The gas pressure was supplied by commercially bottled nitrogen.

The pressure was measured by a simple mercury manometer used in combina-

tion with a micro-telescope mounted on a vernier height -age. The

pressure could easily be controlled to within 0.005 inches Hg. The two

nhree-way stoecccks in the supply line provided a means of applying

pressure to the flasks or venting them to the atmosphere.

CleaninL of the Apparatus

The glassware in the apparatus was soaked in chromic acid for

several hours, cleaned with hot chromic acid and rinsed in hot conductiv-

ity water. The glassware was then leached in conductivity water over-

night. The electrodes were lcched in conductivity water for several


The conductivity water used as the solution was twice-distilled,

having -itrc .: .ubbled through it after each distillation.

Elecrrolyvic Solutions Used in the Experiment

The experiments were conducted with 5 concentrations of KCI

solutions, beginning with conductivity water as the first solution. Salt

was added to this to fo.rm the subsequent concentrations. Table 1 gives

th< vates cf rh five concentrations and the corresponding thickness of



Concentration Nor:..ality 6 (cm)* 6e(A)*

S0 cc 00

2 0.5364XI0-6 4.16X10-5 4,160

3 0.8040X10-6 3.40X10-5 3,400
6 5
4 1.877X106 2.23X105 2,230

5 26.SOOXlO-6 0.589X10-5 589

= double layer thickness.

The Electrical measurementss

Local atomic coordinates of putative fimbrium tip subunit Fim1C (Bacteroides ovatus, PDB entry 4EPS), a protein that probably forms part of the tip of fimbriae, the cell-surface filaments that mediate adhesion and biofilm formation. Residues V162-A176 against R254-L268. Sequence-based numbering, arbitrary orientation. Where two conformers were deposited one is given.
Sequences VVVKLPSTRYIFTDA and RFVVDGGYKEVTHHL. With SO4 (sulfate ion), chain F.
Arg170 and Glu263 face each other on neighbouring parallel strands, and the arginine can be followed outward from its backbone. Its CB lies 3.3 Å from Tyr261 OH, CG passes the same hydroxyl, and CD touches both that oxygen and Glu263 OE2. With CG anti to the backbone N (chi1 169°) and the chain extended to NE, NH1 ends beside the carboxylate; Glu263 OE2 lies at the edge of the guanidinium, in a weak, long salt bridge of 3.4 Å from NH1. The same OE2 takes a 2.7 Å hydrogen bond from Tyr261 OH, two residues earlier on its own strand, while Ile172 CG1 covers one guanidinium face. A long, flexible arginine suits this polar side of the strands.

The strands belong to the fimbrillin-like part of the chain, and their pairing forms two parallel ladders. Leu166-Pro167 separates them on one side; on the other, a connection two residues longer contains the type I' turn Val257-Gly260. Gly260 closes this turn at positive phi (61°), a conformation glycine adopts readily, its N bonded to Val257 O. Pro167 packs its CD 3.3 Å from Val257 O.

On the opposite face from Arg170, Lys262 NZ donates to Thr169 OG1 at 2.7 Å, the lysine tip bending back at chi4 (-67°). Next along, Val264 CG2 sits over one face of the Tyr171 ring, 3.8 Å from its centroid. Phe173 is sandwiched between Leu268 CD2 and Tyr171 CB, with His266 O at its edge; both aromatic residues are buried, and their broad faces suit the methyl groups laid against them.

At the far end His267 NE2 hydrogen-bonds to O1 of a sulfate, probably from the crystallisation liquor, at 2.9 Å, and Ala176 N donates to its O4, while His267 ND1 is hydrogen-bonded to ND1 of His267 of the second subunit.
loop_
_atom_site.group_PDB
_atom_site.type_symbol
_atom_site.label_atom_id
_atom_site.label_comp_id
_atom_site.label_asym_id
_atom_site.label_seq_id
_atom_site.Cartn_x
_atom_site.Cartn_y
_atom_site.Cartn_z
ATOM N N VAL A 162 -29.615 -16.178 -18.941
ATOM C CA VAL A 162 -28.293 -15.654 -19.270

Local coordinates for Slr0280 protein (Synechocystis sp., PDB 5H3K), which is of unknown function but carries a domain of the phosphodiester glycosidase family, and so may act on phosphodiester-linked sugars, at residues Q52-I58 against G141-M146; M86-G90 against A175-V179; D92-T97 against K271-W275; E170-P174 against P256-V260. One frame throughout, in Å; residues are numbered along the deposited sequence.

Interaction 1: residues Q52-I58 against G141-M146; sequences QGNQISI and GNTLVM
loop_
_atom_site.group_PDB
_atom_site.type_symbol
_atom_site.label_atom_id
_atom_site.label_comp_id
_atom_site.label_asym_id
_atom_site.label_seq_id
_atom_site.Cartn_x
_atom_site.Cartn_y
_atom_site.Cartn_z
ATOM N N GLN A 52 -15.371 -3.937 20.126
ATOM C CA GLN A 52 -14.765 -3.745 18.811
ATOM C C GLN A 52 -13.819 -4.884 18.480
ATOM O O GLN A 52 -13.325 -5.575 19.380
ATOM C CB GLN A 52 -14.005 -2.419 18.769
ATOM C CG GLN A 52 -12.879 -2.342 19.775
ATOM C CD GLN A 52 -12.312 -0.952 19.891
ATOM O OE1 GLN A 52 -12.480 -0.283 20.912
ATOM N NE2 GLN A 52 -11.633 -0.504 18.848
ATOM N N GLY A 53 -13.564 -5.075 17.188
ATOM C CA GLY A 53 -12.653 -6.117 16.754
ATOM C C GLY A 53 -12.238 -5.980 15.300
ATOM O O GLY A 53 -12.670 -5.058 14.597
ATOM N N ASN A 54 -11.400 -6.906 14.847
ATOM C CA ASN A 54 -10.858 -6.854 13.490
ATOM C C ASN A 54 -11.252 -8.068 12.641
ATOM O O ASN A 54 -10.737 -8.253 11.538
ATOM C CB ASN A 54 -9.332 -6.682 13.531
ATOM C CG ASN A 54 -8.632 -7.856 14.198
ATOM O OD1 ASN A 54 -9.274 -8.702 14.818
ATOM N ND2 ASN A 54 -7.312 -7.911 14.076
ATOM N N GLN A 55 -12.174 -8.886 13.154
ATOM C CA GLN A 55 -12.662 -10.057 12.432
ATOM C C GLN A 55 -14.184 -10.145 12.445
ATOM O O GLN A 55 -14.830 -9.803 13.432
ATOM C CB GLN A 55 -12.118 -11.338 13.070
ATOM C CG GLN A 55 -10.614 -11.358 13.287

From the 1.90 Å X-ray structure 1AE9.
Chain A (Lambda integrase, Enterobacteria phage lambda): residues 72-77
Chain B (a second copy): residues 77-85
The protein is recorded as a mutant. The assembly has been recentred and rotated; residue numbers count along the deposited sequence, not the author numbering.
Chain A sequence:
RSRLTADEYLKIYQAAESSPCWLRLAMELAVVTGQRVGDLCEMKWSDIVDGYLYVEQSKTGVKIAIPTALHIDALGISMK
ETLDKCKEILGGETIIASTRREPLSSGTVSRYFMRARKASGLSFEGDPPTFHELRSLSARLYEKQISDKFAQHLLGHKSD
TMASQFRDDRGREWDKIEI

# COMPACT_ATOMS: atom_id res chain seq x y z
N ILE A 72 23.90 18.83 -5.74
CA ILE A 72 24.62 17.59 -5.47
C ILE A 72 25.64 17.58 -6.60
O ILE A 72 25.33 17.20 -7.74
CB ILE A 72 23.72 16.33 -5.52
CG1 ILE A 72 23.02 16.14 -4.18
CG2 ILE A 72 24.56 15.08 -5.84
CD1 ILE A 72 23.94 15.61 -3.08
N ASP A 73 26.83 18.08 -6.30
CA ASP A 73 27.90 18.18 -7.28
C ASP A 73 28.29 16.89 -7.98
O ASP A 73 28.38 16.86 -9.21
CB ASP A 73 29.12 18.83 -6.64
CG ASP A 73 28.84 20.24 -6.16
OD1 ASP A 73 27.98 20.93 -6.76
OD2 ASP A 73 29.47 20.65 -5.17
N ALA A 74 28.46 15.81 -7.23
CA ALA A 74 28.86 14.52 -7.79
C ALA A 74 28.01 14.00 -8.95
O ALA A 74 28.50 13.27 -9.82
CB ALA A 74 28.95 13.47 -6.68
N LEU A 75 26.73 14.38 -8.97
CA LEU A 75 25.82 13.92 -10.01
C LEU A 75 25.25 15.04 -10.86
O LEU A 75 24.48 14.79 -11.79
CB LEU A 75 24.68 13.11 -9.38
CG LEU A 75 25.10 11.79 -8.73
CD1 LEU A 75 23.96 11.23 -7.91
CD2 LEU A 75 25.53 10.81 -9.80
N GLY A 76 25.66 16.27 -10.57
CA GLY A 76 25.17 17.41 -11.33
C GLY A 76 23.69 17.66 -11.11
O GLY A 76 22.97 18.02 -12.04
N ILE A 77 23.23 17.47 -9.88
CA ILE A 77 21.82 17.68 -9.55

Three types of electrical measurements were made for each concen-

tration of electrolyte. The magnitude of the streaming potential and

-the root-mean-square value of the streaming potential fluctuations were

measured as functions of pressure. In addition, the resistance of the

eectrolyte-pipe-electrode "source" was measured before and after each

day's run.

The streaming potential magnitude was determined by the system

shown in Fig. 2. Using a General Radio Model 1230-A Electrometer (input

impedance 10!2 ) as a null indicator, the streaming potential was

balanced by t.-he output of a 0-90V two-stage voltage divider. This was

then reduced by a factor of 1000 by the Leeds and Northrup Volt Box and

'c o a Leeds and Nortnru millivolt potentiometer. Streaming poten-

ti!s for th. l.77I0-N and 26.80X10N solutions were read directly

fro::. 'e G--neral Rd electrom7.ter.


i lOIO


Figure 2. E_- Measurement





Figure 3. ER Measurement


The R..S. values of the stre .. potential fluctuations were

determined usi.g .e system shown in Fig. 3.

Th.e string Ioential fluctuations were amplified by a

iffe....ia eecrometer-Cmplifier specially constructed for electro-

chemical. measurement; the input stages are Philbrick Model SP2A
.erti"...l amp1fiers. The inDut impedance of this amplifier is 10

ohms and -che gain was 8.80 .... .hout the experiment (gain can be set

at S.Z0, 88.C, or 830). The output of the divider was used to

cancel the D.C. comonen.-c of the streaming potential (this ranged up to

SOV). The output of the amplifier was fed into a strip-chart recorder

for a visual record of the fluctuations and into the Flcw Corp. Random

Signal Voltmeer :for their R.M.S. value.

The elctrical system represented by the electric double layer

is very sensiive to stray capacitance-it was found that an excessive

amount of "grassy" noise (which almost obliterated the smaller signals)

was generated by vibrations in the screen panels of the screen-room